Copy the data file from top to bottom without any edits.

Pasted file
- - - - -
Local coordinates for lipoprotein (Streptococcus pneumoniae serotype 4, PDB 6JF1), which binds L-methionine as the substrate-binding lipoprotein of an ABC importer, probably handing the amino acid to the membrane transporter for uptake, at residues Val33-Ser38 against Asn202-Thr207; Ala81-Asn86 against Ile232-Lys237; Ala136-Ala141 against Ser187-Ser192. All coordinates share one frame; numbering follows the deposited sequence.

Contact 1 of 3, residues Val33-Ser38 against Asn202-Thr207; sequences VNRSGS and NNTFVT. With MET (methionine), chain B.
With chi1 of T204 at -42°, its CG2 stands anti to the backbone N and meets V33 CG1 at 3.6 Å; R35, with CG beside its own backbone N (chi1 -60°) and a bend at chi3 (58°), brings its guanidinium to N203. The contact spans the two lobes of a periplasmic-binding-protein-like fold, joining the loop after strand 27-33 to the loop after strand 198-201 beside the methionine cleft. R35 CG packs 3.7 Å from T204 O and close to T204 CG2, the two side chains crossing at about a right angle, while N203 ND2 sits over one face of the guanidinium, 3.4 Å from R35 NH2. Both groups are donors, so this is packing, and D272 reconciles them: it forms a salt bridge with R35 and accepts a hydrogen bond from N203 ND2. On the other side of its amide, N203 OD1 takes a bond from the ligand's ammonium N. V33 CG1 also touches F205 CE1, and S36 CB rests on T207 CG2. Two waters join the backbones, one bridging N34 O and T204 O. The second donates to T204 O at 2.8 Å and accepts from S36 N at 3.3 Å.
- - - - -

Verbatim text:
Local coordinates for lipoprotein (Streptococcus pneumoniae serotype 4, PDB 6JF1), which binds L-methionine as the substrate-binding lipoprotein of an ABC importer, probably handing the amino acid to the membrane transporter for uptake, at residues Val33-Ser38 against Asn202-Thr207; Ala81-Asn86 against Ile232-Lys237; Ala136-Ala141 against Ser187-Ser192. All coordinates share one frame; numbering follows the deposited sequence.

Contact 1 of 3, residues Val33-Ser38 against Asn202-Thr207; sequences VNRSGS and NNTFVT. With MET (methionine), chain B.
With chi1 of T204 at -42°, its CG2 stands anti to the backbone N and meets V33 CG1 at 3.6 Å; R35, with CG beside its own backbone N (chi1 -60°) and a bend at chi3 (58°), brings its guanidinium to N203. The contact spans the two lobes of a periplasmic-binding-protein-like fold, joining the loop after strand 27-33 to the loop after strand 198-201 beside the methionine cleft. R35 CG packs 3.7 Å from T204 O and close to T204 CG2, the two side chains crossing at about a right angle, while N203 ND2 sits over one face of the guanidinium, 3.4 Å from R35 NH2. Both groups are donors, so this is packing, and D272 reconciles them: it forms a salt bridge with R35 and accepts a hydrogen bond from N203 ND2. On the other side of its amide, N203 OD1 takes a bond from the ligand's ammonium N. V33 CG1 also touches F205 CE1, and S36 CB rests on T207 CG2. Two waters join the backbones, one bridging N34 O and T204 O. The second donates to T204 O at 2.8 Å and accepts from S36 N at 3.3 Å.